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Customize a WordPress RSS feed

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Several versions of WordPress ago, the platform had an annoying problem. While it was great at producing RSS feeds, it was lousy at parsing them. Developers had to rely on third-party RSS feed software or roll their own.

Now, though, WordPress has a built in feed-grabbing function that makes it easy to customize the display of any RSS feed. It’s based on SimplePie, a truly awesome feed-parser. Couple that with WordPress’s excellent feed-delivery system, and you have a way to deliver customized dynamic content throughout your site using feeds.

In this post I’ll provide a quick overview of WordPress feeds, and then walk through an example of how to grab the feed you want and customize it’s display.

WordPress feeds

WordPress makes it easy to grab the feed for an entire site or just part of it. You do it by adjusting the URL of the feed when you fetch it. You can get a long explanation from WordPress if you want it. Here’s the summary, assuming your site is set up to use permalinks (and if it’s not, it should be):

  • Entire site: http://yourdomain.com/feed/
  • Comments: http://yourdomain.com/comments/feed/
  • Post-specific comments: http://example.com/post-name/feed/
  • A particular category: http://yourdomain.com/category/categoryname/feed/
  • A particular tag: http://yourdomain.com/tag/tagname/feed/

fetch_feed()

Once you know what feed you want, you need to grab it, then format it for display. For that we use the WordPress function fetch_feed(). You can grab any property of the feed object that SimplePie defines; I’ll walk you through a practical example, using a modified version of the WordPress example code.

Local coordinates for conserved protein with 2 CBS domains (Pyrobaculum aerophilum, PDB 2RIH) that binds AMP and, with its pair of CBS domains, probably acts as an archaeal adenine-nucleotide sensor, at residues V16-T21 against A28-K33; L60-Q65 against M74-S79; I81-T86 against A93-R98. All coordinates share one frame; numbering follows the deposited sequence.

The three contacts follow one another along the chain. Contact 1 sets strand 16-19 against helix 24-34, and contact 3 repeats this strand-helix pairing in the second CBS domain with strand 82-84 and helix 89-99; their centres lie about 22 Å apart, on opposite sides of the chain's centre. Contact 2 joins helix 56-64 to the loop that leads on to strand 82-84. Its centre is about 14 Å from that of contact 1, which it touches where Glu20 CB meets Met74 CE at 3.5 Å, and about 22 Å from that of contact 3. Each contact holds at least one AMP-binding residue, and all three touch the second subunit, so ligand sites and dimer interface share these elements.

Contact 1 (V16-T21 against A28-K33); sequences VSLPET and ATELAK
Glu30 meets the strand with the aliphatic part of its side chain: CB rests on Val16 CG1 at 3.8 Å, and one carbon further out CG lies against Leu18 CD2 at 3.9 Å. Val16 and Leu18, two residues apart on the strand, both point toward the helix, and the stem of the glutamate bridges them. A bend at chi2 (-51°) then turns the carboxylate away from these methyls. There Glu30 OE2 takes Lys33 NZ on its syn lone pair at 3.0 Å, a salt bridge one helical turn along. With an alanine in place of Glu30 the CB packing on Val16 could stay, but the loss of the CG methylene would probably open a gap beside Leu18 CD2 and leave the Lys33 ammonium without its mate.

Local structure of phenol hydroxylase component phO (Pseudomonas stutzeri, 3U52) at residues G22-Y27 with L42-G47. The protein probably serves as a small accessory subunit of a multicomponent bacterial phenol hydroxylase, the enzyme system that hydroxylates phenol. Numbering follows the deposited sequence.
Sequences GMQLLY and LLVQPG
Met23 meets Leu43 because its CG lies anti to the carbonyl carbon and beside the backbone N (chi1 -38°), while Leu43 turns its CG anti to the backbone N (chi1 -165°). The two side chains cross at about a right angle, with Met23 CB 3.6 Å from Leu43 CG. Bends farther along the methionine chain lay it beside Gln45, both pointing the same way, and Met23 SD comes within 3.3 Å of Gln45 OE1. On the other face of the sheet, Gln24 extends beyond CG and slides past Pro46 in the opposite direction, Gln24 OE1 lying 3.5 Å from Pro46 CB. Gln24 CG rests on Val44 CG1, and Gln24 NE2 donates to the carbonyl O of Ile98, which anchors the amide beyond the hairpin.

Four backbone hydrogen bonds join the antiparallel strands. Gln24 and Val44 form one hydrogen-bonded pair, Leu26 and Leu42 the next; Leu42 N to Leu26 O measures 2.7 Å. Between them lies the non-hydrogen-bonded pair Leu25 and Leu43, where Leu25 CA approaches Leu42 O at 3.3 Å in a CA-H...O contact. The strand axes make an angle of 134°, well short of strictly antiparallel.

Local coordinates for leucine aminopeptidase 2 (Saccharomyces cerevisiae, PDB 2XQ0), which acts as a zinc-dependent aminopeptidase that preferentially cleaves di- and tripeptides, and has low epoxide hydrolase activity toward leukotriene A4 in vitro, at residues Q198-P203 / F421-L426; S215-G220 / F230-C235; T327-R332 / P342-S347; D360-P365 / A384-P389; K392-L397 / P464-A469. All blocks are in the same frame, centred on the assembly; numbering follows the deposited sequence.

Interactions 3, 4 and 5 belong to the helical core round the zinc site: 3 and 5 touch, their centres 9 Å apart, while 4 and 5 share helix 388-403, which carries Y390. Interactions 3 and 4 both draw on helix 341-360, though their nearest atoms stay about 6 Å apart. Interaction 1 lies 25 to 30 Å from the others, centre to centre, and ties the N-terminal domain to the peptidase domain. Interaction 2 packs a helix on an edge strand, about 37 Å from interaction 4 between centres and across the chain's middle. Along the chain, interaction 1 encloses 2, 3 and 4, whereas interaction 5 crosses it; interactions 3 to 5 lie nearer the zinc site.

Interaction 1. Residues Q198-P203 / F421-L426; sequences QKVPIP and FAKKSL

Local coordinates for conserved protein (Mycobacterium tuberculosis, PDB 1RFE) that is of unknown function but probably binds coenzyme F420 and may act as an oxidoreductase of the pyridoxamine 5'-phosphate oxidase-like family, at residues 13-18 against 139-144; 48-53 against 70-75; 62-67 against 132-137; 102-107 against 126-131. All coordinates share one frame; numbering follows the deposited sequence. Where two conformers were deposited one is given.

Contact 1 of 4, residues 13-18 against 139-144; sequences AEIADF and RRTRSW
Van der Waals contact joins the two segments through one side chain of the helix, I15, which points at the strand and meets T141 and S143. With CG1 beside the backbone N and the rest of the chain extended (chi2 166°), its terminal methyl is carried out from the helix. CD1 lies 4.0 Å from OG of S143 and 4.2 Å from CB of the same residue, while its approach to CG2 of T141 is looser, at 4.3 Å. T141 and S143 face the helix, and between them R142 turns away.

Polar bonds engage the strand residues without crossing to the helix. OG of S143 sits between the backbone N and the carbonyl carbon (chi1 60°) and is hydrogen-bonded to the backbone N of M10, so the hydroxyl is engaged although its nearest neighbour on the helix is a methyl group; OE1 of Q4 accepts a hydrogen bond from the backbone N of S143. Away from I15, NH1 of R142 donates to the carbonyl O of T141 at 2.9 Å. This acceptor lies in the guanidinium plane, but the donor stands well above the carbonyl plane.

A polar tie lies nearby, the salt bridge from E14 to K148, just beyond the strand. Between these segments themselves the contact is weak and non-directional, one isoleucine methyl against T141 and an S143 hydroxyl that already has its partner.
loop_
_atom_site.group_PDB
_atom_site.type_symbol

Let’s say you want to have a “Latest news” section of your home page, powered by your blog posts. Here’s some code to do that:

                <?php
                $feed = fetch_feed( 'http://yourdomain.com/feed/' );
                if (!is_wp_error( $feed ) ) : // Checks that the object is created correctly
                // Figure out how many total items there are, but limit it to 5.
                $maxitems = $feed->get_item_quantity(5);

                // Build an array of all the items, starting with element 0 (first element).
                $rss_items = $feed->get_items(0, $maxitems);
                endif;
                ?>

                    <?php if ($maxitems == 0) echo '<li>No items.</li>';
                    else
                    // Loop through each feed item and display each item as a hyperlink.
                    foreach ( $rss_items as $item ) : ?>

                        <div>
                            <?php

                            //Use regular expressions to find all images in the post
                            $output = preg_match_all('/<img.+src=[\'"]([^\'"]+)[\'"].*>/i', $item->get_content(), $matches);

                            //Grab the first image to use as a thumbnail
                            $first_img = $matches [1][0];

                            //If an image exists, display it
                            if($first_img) {echo '<img src="'.$first_img.'" alt="'.$item->get_title().'" />';}
                            ?>

                            //Display the post title as a link inside an <h5> tag
                            <h5><a href='<?php echo esc_url( $item->get_permalink() ); ?>'
                        title='<?php echo 'Posted '.$item->get_date('j F Y | g:i a'); ?>'>
                        <?php echo esc_html( $item->get_title() ); ?></a></h5>

                            //Display the item's publishing date
                            <p><?php echo $item->get_date('n/d/Y'); ?></p>
                        </div>
                    <?php endforeach; ?>

The above code produces a feed item for each post that looks something like this (with some CSS applied):

Example of a formatted WordPress feed

If you wanted to display the post content, you would use

                    $item->get_content

If this were a summary display, you could use some PHP code to limit the display to a certain number of characters or words if you wanted. Alternatively you could enable WordPress Excerpts and display a hand-crafted summary for each post using

                    $item->get_description

Detailed walkthrough

Now let’s break the above code down line by line:

                $feed = fetch_feed( 'http://yourdomain.com/feed/' );

This tells fetch_feed() what feed you want to grab. Just put the URL into the function call.

                if (!is_wp_error( $feed ) ) : // Checks that the object is created correctly

                // Figure out how many total items there are, but limit it to 5.
                $maxitems = $feed->get_item_quantity(5);